Matthew Behrens

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Matthew Behrens is a freelance writer and social justice advocate who coordinates the Homes not Bombs non-violent direct action network. His column "Taking Liberties" examines connections between national security and civil liberties. Behrens has worked closely with the targets of Canadian and U.S. "national security" profiling for many years.

Mohamed Harkat condemned by a secret system of 'justice'

It was ironic that on International Human Rights Day, Dec. 10, family, friends, and supporters of secret trial detainee Mohamed Harkat gathered with him and his wife, Sophie, to weep and reflect on three federal court decisions against him. The latest decision upheld the regime of secret hearings and judicially sanctioned rendition to torture; and Harkat's supporter's recommitted to ending what domestic and international critics have labelled a star chamber process.

Due to a system based on secret allegations that neither accused nor lawyers can contest, Harkat has, for eight years, been subject to a "security certificate," a measure by which individuals can be detained, held indefinitely without charge, and ultimately be deported, despite the risk of torture.

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Ottawa professor fights extradition for 1980 bomb attack in France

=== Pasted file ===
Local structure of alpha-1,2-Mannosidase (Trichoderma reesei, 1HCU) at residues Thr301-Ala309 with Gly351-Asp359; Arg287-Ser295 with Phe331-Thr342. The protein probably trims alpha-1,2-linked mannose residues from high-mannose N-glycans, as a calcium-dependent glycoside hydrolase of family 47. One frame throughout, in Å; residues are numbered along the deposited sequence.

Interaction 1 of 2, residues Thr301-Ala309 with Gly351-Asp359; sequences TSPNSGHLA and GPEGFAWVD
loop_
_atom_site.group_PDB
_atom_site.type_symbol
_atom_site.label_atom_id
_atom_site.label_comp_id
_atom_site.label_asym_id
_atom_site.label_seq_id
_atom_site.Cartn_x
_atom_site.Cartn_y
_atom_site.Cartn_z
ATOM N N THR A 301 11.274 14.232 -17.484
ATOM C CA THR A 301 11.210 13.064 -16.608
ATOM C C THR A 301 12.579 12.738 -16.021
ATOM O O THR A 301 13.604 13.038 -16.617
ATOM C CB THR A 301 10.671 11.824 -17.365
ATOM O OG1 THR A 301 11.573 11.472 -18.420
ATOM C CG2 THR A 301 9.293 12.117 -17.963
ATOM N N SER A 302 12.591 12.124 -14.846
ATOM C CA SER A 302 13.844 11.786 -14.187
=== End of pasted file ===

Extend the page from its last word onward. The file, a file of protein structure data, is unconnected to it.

Like a number of Muslim men in Canada, Ottawa's Dr. Hassan Diab is forced to wear the ultimate symbol of state control: a GPS monitoring unit.

This tracking device, for which the impoverished and currently unemployed university professor was forced to pay $30,000 for the first year (and now $1,500 monthly), is permanently affixed to his leg, tracking his every move under strict house arrest.

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Sanctions-busting telethon supporters risked jail for Abdelrazik

Abousfian  Abdelrazik returned home to Canada from Sudan on June 27, 2009.

Viewers tuning in to Wednesday evening's rabble.ca videocast from Montreal could be forgiven for thinking they had stumbled across a surreal version of the infamous PBS fund drives that annually dominate American airwaves.

Indeed, the perky pitches from energetic hosts, a phone bank of pledge takers, and a large map of Canada with pins marking the city of each donation would have seemed familiar to anyone who enjoys public television or radio.

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No Chelsea morning for hypocritical world leaders in Paris

Photo: European External Action Service/flickr

When a former U.S. army private awoke in her jail cell just over a week ago -- some 17 months into a 35-year jail sentence -- she could have been forgiven for thinking, in the immediate aftermath of the terrible Paris magazine attacks, that the commutation of her punitive sentence for exercising freedom of speech and conscience was about to be placed on President Obama's desk. Obama, like many world leaders, had just issued stunning, passionate statements about freedom of the press, human dignity, and all the great things that make countries like Canada and the U.S. just so undeniably terrific.

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No room at Canada's inn

Photo: Sara Prestianni/noborder network/flickr